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Lycaeides melissa samuelis, Karner Blue Butterfly

photo of the Karner Blue Butterfly

The Karner Blue Butterfly, a small butterfly with orange-spotted gray wings and blue underwings, was listed on the Endangered Species Act in 1992. Over the past century, the numbers of this butterfly have declined by 99%. It is found in scattered populations from Minnesota to New Hampshire. It has gone extinct in many states. The largest concentration occurs in Wisconsin.

The Karner Blue Butterfly can be found in the Pine Bush and Oak Savannah habitats, which are open woody areas occurring in dry sandy soils wherewild lupine grows. Its caterpillars solely eat lupine leaves. The adults rely on nectar from flowers that are able to grow in the patchy scrub forests. The butterfly’s habitat is in an early stage of plant succession and is maintained by natural fires.

Logging, fire suppression, grazing, agriculture, and urbanization have led to the severe decrease in Pine Bush and Oak Savannahs habitat. For example the pine bush of the Albany area has decreased from 40,000 acres to 2,000 acres. The remaining habitat patches are too small to provide significant snow cover for the over wintering eggs and to promote dispersal of the adults. Small populations are more vulnerable to extinction from drought and other environmental changes. Also, the significant development in this area has resulted in human suppression of naturally occurring forest fires and has limited the use of controlled burnings. Because there are little fires to maintain the habitat, hardwood trees and shrubs have moved in, choking out the lupine and wild flowers that the Karner Blue needs to survive.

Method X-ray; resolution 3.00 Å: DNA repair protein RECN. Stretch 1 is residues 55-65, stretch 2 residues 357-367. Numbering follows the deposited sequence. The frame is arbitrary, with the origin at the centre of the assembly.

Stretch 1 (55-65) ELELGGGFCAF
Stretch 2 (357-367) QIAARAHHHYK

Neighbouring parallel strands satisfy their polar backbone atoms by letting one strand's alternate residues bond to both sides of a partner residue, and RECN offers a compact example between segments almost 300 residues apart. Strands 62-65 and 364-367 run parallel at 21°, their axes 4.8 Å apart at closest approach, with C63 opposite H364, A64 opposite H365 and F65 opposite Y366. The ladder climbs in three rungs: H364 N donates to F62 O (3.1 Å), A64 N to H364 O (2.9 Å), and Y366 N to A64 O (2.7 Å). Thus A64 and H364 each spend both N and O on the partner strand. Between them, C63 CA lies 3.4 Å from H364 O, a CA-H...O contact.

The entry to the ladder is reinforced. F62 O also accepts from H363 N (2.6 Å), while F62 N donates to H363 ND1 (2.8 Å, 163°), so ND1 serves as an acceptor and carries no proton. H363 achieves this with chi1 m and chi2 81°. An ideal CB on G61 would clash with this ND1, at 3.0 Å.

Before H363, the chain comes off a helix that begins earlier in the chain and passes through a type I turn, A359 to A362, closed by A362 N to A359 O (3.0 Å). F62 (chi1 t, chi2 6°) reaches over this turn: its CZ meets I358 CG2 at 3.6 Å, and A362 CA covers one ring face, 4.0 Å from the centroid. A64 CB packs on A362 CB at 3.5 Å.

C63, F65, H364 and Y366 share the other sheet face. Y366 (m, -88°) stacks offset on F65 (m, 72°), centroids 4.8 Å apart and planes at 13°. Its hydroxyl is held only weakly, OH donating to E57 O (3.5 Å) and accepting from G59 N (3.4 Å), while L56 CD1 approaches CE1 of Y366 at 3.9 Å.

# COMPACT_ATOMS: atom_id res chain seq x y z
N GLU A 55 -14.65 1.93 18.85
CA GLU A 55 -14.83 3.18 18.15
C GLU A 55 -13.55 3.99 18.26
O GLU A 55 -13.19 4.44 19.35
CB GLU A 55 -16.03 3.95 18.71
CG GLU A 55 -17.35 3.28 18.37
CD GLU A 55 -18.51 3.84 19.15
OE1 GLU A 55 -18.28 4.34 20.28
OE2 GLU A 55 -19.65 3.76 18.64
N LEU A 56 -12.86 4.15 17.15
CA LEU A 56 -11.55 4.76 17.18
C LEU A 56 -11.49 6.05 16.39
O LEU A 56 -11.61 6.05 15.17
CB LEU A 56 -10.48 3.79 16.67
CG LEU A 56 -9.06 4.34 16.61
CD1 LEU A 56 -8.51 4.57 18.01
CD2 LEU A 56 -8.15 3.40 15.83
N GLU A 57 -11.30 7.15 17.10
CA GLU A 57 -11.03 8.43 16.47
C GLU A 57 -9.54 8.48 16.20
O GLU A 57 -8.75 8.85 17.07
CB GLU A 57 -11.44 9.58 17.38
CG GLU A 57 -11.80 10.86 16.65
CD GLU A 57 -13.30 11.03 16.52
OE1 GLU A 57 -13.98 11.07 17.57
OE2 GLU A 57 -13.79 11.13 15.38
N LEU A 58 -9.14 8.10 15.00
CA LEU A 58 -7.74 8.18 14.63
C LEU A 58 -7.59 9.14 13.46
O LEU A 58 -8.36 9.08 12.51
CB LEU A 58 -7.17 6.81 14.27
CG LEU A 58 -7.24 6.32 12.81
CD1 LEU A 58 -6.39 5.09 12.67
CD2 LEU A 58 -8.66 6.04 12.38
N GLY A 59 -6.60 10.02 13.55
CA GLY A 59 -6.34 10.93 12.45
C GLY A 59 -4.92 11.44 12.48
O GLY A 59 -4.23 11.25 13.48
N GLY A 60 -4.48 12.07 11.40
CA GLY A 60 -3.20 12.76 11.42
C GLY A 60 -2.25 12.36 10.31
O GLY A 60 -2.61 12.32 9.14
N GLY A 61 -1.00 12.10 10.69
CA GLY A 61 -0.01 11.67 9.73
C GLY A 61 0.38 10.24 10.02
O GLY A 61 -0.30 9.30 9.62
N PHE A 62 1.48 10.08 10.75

Wisconsin, the state with the largest concentrations of the Karner Blue, has developed the Partners in Protection Plan to help conserve the butterfly’s habitat. Corporations and landowners, whose property is affected by the preservation and protection of the butterfly, work with Wisconsin Department of Natural resources to manage land with the consideration of the butterfly and to manage land in order to encourage the butterfly. The state is attempting to bolster the support for conservation by having commitment rather than certainty, which often involves strict rules and little leeway for the landowner. This is a significant step in conservation because there is cooperation between corporations, government agencies and private citizens. This plan could be modeled for other endangered species.

Save the Pine Bush, a volunteer organization, is using the Karner Blue as an umbrella species to protect the endangered habitat in Albany, NY. They are buying land between preserves, in order to increase the amount of protected habitat. They also do controlled burnings in order to help preserve the plant diversity of the habitat. This habitat protection is helping not only the Karner Blue and the lupines, but also the many other species that live in that area.


Grundel, Ralph et al. 2000. Nectar plant selection by the Karner Blue butterfly at the Indiana Dunes National Lakeshore. American Midland Naturalist 144(1): 1-10

Kwilosz, John and Randy Knutson. 1999. Prescribed fire management of the Karner Blue Butterfly in the Indiana Dunes National Lakeshore. Natural Areas Journal 19(2): 98-108.

Written by: Jayne Glasshoff 2002

Updated 2008

Image credit: Terry Spivey, USDA Forest Service